This is an exciting time to get involved with Drill. Version 1.1 was released less than a month ago, with some excellent additions, including automatic partitioning of Parquet files, new windowing functions, FLATTEN support for very large complex objects, improved data access via a better JDBC driver, and improvements for the MongoDB plug-in.

Year of the Drill user

One of the most exciting aspects of the Apache Drill project is the new round of innovation underway as the community of users grows. Users are putting Drill to work as it was originally designed to be used: to help them make better use of cost-effective, scalable Hadoop and NoSQL technologies, to get better time-to-value in their projects, and to discover new insights from their data.

Users are also beginning to use Drill in ways we haven’t predicted; Drill users are now the innovators.

To explore what Drill can do and how you might use it, come join a Drill discussion in the free O’Reilly Community webcast sponsored by MapR Technologies on Thursday July 30, 2015, at 10:00 a.m. PT. You’ll hear a conversation that includes the viewpoints from someone who helped build Drill and someone who uses it.

The panel includes:

  • A leading Drill architect and Apache Drill PMC chair, Jacques Nadeau
  • An early end-user of Drill and Chief Architect for Data and Information Management at Cisco, Piyush Bhargava
  • A big data expert and Research Director at 451 Research, Matt Aslett
  • A Hadoop expert and VP of Marketing at MapR, Steve Wooledge

Register for the webcast here.

This post is a collaboration between O’Reilly and MapR. See our statement of editorial independence.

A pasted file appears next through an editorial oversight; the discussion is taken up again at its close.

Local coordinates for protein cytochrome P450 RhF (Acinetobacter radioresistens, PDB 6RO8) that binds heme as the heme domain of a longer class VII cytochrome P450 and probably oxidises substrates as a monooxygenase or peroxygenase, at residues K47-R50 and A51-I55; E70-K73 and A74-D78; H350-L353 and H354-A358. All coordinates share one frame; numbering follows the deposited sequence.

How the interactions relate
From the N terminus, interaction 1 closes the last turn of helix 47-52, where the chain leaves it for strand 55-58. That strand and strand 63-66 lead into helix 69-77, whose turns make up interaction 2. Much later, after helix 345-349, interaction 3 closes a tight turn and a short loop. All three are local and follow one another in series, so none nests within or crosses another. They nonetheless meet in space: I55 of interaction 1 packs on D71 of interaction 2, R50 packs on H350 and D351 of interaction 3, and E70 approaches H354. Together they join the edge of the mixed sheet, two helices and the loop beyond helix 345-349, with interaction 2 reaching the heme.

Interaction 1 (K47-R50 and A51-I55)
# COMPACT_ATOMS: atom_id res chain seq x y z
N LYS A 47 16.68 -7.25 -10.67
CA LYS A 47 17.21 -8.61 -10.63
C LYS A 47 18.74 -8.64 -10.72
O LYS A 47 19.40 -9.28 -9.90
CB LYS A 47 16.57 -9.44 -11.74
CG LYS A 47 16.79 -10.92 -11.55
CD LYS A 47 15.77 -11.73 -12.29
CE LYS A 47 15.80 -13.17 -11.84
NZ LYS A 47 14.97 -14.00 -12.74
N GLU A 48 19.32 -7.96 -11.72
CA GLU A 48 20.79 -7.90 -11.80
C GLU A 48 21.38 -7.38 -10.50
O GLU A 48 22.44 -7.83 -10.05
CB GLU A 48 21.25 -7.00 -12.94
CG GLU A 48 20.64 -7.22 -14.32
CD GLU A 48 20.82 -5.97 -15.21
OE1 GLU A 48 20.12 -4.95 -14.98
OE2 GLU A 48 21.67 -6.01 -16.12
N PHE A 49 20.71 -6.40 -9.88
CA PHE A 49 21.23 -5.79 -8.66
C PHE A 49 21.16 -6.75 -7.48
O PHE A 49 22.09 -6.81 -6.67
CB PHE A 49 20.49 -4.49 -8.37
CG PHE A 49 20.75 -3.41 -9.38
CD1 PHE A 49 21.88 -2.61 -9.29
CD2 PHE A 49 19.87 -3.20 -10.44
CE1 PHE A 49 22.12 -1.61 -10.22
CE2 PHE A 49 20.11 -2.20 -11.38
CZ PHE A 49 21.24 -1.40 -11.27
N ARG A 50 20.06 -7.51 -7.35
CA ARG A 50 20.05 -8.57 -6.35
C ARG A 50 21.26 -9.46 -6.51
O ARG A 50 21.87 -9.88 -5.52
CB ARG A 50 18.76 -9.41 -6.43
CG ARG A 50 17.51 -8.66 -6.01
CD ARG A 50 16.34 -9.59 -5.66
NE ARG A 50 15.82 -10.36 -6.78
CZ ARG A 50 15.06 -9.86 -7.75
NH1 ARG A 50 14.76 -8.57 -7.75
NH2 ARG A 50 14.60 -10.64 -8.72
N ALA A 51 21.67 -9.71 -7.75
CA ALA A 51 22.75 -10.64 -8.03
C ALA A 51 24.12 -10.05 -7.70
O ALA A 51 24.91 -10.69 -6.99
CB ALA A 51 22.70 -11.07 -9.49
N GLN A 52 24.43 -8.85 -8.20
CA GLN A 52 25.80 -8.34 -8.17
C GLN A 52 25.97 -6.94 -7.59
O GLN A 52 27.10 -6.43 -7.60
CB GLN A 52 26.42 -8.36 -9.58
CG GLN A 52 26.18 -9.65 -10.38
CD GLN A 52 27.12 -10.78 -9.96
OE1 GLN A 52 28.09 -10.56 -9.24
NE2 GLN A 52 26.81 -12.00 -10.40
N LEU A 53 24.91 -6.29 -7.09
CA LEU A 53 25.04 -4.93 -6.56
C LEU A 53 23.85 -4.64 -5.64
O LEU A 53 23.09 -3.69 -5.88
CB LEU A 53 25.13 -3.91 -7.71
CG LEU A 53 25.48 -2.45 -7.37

Cropped public domain image via the British Library on Flickr.

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  • Ilya Geller

    SQL-on-Hadoop technologies obsolete.
    SQL, Structured Query Language obtains and uses patterns from queries and statistics on how often they are employed; neither the queries, nor patterns, nor statistics have anything in common with data itself, they are EXTERNAL.
    I, however, discovered and patented how to structure any data without SQL, the queries – INTERNALLY: Language has its own INTERNAL parsing, indexing and statistics and can be structured INTERNALLY. (For more details please browse on my name ‘Ilya Geller’.)
    For instance, there are two sentences:
    a) ‘Sam!’
    b) ‘A loud ringing of one of the bells was followed by the appearance of a smart chambermaid in the upper sleeping gallery, who, after tapping at one of the doors, and receiving a request from within, called over the balustrades -‘Sam!’.’
    Evidently, that the ‘Sam’ has different importance into both sentences, in regard to extra information in both. This distinction is reflected as the phrases, which contain ‘Sam’, weights: the first has 1, the second – 0.08; the greater weight signifies stronger emotional ‘acuteness’; where the weight refers to the frequency that a phrase occurs in relation to other phrases.
    Being structured information (for instance, advertisements) searches for passive, invisible at Internet people, based on their profiles of structured data.
    SQL cannot produce the above statistics and know about my other novelties – SQL depicts data from outside, and no portrait can create an ideal representation of its object – SQL and whatever uses SQL are obsolete and out of business.